Yes, I’m full of questions that will never be answered, it’s just too late. And this is where I’m going to push you from behind. Before the sun sets on your chance, I want you to capture your dear family memories for your children and children’s children. No regrets, right?

Fourteen years ago, I gathered my clan’s stories into a book for a family reunion.

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My parents 1940 Wedding Photo next to my family stories book …

I collected written memories and stories from my brothers, sisters, and still-living aunts and cousins. Some are humorous, some are bittersweet, some are just fact-based. But they are about real people. Real people that loved others, felt anger, experienced disappointment, people that laughed and cried and worked and played.

Piecing these memories together along with scanned letters, marriage and death certificates, newspaper clippings and photographs, I gave birth to a hardcover book of more than 100 pages.

Inside the front and back covers I lined the pages with what family tree information I had or could find. There’s my Dad’s Green family lineage inside the front cover, my Mom’s Miller family heritage inside the back cover.

The treasure trove of small, personal anecdotes, fond and sorrowful recollections contained between the covers is even more priceless than a Mastercard commercial.

Granted, it took some time to put together. Yet it was worth every minute, especially considering that three key voices – my 96 year-old Aunt Lilian, my sister Marion, and sister-in-law Lois – are now lost forever, their words and memories immortalized.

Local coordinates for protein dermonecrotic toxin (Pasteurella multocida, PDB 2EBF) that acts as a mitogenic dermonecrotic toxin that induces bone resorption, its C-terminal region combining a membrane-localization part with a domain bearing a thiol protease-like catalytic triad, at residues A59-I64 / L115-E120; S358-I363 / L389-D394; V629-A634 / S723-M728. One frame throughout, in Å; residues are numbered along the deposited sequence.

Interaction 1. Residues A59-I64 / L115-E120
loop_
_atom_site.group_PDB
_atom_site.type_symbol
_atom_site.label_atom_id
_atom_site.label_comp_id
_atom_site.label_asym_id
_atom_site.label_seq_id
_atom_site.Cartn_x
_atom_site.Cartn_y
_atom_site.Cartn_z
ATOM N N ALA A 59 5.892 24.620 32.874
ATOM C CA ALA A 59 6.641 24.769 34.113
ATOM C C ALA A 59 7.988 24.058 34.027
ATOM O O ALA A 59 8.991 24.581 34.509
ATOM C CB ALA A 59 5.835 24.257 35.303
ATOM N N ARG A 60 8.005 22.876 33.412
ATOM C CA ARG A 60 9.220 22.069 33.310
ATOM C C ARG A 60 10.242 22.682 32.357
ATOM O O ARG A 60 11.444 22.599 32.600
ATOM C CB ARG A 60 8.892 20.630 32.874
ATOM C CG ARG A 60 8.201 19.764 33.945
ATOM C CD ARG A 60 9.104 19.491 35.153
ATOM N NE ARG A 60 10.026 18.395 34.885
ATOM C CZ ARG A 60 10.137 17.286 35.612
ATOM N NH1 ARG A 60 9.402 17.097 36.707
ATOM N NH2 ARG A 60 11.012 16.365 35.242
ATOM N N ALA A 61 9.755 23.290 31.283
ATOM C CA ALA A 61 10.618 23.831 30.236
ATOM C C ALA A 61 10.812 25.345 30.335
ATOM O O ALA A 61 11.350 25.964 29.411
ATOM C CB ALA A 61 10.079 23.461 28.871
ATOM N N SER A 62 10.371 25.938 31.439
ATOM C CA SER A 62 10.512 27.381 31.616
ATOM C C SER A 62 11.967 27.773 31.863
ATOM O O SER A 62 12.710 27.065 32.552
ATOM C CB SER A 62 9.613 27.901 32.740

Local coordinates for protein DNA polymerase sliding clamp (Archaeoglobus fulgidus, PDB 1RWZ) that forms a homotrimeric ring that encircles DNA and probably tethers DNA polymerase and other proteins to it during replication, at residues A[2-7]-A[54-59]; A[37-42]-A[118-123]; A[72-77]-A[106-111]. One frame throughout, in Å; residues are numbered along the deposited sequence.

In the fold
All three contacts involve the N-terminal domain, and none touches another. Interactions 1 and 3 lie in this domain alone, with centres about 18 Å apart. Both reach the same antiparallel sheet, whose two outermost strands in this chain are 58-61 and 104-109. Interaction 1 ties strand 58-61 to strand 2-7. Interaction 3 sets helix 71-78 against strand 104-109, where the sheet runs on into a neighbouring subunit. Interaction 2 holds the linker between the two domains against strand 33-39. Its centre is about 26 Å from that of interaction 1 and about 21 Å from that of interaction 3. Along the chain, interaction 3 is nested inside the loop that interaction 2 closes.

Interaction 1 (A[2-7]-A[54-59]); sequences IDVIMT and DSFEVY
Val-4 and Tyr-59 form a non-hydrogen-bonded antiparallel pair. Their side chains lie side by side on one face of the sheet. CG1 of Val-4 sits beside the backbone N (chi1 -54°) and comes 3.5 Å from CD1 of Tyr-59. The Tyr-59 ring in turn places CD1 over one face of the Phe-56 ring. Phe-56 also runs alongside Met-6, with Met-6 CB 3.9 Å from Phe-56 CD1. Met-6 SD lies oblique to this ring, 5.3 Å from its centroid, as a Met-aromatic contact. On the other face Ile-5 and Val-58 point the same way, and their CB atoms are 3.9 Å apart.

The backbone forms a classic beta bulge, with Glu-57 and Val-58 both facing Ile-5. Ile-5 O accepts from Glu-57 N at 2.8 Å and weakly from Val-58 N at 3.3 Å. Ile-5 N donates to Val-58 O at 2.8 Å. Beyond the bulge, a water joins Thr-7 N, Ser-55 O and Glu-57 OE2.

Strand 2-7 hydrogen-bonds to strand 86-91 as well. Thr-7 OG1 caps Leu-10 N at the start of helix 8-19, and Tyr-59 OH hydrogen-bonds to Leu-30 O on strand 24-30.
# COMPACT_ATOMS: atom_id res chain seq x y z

Their thoughts can be read and shared for generations to come. These are people who will continue to exist because they contributed a few, modest reminiscences of their lives. Look and listen. A misty haze of the ephemeral human soul resides in their words between the covers.

Lacking their tales, their narratives, in a few short years they would remain only as tombstone dates and a photo or two; not real, blood-pumping, personality-rich individuals that meant so much to me and their loved ones and friends.

Genealogy without stories and personality is a pulseless corpse of time passed.

Will your children remember the young lady that was their grandmother when she was out dancing with her girlfriends past curfew and her father drove the streets all night looking for her? Will they know about Uncle John’s miserable night spent in jail after a barfight where he defended your Aunt Judy’s honour?

It’s weirdly fascinating to think that whiffs of my immortal DNA dust will roam the memory halls of the bloodstreams and heads of future generations. We’ll all be someone’s long passed brother, sister, great-aunt or -uncle, grandma or grandpa one day.

Now …

Right now is the time and chance to make your family song immortal, and maybe, just maybe, tell your side of that hilariously misunderstood story before that fateful bus runs, hurtling breathlessly out of control down Main Street like a flash of lightning, sending you into the hallowed halls of history.

No regrets, eh?

Hit by a bus